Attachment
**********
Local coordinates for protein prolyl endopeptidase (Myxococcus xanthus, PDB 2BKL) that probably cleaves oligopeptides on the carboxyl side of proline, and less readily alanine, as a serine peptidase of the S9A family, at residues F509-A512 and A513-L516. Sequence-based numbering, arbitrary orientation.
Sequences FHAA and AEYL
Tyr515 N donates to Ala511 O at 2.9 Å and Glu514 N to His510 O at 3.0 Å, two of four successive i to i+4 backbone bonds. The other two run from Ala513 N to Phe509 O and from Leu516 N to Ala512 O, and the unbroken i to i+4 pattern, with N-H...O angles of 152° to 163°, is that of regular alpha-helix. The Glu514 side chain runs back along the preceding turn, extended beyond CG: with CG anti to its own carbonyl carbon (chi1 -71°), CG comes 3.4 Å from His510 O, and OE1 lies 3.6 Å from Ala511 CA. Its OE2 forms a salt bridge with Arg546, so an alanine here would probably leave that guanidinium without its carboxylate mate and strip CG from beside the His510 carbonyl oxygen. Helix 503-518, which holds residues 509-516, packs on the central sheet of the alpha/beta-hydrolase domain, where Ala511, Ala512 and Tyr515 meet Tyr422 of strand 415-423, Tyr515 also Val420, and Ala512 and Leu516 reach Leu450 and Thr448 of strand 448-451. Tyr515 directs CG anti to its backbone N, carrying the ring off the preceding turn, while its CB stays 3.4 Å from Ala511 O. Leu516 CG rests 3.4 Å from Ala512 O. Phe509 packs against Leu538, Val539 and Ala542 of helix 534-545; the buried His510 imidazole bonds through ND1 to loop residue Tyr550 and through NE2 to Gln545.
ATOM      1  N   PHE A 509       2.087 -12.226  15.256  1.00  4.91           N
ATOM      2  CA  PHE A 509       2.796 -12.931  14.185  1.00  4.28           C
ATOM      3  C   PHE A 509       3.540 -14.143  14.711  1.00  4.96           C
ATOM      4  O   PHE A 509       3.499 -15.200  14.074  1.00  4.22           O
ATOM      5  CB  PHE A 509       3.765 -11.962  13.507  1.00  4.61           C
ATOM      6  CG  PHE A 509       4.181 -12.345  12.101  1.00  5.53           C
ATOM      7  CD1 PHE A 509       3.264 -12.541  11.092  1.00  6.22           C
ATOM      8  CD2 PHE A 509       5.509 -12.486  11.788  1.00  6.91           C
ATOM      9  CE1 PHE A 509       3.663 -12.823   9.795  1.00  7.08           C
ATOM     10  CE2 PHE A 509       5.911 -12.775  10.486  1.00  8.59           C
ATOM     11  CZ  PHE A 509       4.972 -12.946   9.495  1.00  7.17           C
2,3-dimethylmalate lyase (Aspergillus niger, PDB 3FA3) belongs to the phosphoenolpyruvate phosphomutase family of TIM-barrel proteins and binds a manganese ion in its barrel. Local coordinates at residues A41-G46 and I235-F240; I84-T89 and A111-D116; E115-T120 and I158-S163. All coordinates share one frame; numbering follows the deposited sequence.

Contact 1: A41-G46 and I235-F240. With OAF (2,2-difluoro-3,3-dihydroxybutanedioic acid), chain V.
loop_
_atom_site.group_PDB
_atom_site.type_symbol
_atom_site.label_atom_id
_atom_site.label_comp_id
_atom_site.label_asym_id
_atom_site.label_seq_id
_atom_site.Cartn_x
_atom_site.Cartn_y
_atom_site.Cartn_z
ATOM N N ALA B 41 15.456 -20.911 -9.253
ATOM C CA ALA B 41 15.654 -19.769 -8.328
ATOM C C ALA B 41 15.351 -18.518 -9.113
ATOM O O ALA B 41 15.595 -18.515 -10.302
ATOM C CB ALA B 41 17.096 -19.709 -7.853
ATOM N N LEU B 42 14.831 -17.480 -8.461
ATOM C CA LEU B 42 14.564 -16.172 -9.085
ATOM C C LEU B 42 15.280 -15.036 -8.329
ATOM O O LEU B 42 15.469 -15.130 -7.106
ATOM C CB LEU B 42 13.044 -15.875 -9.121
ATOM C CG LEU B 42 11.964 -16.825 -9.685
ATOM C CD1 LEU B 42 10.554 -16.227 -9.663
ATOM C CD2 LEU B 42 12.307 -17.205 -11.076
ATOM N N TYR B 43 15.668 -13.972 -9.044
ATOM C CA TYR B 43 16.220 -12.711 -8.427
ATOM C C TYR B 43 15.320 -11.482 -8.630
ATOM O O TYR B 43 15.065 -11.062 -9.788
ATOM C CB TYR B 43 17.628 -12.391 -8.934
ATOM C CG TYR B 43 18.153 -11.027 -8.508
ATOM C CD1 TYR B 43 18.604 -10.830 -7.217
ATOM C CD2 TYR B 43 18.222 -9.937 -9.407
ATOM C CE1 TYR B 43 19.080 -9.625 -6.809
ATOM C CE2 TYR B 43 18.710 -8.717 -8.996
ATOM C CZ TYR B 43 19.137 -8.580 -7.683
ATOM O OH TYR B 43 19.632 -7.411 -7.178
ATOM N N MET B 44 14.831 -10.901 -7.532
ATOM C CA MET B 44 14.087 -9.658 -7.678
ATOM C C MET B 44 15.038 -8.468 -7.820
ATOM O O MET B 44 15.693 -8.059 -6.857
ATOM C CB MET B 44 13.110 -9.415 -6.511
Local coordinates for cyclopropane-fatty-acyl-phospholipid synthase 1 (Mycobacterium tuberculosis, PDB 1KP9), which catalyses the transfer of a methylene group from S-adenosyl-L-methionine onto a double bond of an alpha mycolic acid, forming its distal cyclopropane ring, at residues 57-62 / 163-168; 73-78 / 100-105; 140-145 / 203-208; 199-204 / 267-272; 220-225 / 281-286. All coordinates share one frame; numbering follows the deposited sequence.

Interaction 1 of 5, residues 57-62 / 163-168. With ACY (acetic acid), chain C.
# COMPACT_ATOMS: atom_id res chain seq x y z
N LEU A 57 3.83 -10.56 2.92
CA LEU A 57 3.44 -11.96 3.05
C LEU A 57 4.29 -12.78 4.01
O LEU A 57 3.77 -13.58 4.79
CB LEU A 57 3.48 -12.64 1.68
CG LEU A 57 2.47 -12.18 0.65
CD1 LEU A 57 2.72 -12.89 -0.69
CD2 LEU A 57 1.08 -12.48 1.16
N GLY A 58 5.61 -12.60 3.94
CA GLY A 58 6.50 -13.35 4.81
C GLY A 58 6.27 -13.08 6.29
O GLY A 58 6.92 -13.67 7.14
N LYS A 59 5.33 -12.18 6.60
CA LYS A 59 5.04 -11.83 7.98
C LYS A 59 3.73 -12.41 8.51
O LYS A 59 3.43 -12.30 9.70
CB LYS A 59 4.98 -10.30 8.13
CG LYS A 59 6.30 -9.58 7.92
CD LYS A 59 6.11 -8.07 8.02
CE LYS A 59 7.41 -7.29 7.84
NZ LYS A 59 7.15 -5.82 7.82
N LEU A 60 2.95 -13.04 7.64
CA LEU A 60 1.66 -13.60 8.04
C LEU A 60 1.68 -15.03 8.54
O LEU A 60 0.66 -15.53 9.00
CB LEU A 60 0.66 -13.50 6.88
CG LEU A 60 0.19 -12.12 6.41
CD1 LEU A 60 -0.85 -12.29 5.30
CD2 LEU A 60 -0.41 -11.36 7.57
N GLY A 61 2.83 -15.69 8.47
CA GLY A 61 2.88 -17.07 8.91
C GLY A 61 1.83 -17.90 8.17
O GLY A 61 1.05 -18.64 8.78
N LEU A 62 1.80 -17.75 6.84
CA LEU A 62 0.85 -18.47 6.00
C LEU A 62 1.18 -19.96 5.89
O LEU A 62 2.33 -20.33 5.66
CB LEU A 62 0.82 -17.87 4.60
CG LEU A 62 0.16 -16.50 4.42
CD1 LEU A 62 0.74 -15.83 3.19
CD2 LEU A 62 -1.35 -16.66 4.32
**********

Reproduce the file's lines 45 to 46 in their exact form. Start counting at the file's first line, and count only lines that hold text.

ATOM C CG TYR B 43 18.153 -11.027 -8.508
ATOM C CD1 TYR B 43 18.604 -10.830 -7.217